Automatic differentiation (AD) is clearly cool. And it has become useful (as well as cool) recently, because it essentially implements the back-propagation step that is key to learning in neural networks; and it is used extensively in many other machine learning contexts. But as well as being cool and useful, AD is also mysterious. There are forward and backward variants (the latter being mind-bending); there are tapes and mutation, delimited continuations, and more. It all makes me feel stupid.
In this talk I’ll explain a simple and elegant approach to AD from first principles, based on work by Conal Elliott. We’ll end up with an AD algorithm that takes 10 lines of code; that works for forward and backward AD; that works for matrix computations; and that is a source-to-source transformation whose output can be efficiently compiled without needing a runtime trace.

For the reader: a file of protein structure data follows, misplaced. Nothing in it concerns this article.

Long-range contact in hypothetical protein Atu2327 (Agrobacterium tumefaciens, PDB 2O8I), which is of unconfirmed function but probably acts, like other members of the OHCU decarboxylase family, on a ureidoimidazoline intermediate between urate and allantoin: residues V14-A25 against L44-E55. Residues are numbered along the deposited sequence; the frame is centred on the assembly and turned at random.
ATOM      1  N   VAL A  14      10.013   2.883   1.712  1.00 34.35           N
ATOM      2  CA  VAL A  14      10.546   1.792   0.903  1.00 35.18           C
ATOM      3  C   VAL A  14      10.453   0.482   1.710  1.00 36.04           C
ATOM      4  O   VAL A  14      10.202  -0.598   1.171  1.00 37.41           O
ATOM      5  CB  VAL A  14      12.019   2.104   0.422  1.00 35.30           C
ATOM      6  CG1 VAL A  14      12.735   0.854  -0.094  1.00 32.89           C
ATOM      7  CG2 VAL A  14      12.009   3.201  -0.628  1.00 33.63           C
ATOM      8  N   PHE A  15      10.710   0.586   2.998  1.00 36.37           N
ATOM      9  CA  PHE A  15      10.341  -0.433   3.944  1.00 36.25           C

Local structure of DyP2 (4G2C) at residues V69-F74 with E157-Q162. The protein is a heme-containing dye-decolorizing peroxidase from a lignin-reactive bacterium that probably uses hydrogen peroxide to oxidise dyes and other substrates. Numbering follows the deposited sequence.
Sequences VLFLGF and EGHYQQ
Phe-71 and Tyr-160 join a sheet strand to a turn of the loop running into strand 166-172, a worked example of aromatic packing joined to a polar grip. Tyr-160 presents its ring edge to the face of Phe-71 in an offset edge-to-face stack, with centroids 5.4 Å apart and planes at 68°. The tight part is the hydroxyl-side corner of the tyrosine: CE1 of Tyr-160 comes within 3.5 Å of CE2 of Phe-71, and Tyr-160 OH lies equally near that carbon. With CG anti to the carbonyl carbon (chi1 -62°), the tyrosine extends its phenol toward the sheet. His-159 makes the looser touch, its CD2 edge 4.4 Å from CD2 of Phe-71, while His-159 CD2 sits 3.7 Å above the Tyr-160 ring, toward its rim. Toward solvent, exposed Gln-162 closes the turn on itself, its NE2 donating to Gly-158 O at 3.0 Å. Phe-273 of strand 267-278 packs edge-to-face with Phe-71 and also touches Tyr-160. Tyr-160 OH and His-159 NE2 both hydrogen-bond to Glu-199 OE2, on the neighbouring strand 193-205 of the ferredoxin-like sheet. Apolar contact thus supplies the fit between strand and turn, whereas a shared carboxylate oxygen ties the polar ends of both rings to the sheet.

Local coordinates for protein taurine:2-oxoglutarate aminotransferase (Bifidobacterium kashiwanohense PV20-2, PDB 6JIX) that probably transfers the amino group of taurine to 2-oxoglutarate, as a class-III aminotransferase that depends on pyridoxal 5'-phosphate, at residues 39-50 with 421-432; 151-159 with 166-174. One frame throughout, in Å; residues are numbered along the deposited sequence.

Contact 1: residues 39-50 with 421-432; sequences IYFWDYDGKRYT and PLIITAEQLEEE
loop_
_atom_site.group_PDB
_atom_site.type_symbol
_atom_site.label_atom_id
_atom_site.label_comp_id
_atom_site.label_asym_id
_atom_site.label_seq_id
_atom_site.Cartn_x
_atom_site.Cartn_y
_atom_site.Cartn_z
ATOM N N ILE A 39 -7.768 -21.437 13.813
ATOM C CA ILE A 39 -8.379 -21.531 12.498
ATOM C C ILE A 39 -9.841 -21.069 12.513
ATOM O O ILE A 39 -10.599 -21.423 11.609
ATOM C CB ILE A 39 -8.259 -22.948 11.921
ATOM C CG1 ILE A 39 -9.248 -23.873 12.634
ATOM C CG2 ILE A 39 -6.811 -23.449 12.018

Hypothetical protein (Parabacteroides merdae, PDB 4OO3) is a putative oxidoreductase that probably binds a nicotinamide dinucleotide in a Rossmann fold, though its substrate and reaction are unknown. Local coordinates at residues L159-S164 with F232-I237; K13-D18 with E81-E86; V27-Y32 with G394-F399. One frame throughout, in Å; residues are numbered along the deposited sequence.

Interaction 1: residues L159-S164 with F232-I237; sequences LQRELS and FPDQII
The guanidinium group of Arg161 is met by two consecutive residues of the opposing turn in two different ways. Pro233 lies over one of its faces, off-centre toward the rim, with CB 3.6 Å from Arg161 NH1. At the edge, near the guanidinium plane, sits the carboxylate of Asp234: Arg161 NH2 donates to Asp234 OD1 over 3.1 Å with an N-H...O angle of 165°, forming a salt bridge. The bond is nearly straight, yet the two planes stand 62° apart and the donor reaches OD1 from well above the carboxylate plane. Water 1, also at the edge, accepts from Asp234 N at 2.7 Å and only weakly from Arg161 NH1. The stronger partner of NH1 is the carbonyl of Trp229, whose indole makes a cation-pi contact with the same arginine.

Simon Peyton Jones, MA, MBCS, CEng, graduated from Trinity College Cambridge in 1980. After two years in industry, he spent seven years as a lecturer at University College London, and nine years as a professor at Glasgow University, before moving to Microsoft Research (Cambridge) in 1998. His main research interest is in functional programming languages, their implementation, and their application. He has led a succession of research projects focused around the design and implementation of production-quality functional-language systems for both uniprocessors and parallel machines. He was a key contributor to the design of the now-standard functional language Haskell, and is the lead designer of the widely-used Glasgow Haskell Compiler (GHC). He has written two textbooks about the implementation of functional languages.
More generally, he is interested in language design, rich type systems, software component architectures, compiler technology, code generation, runtime systems, virtual machines, and garbage collection. He is particularly motivated by direct use of principled theory to practical language design and implementation – that’s one reason he loves functional programming so much.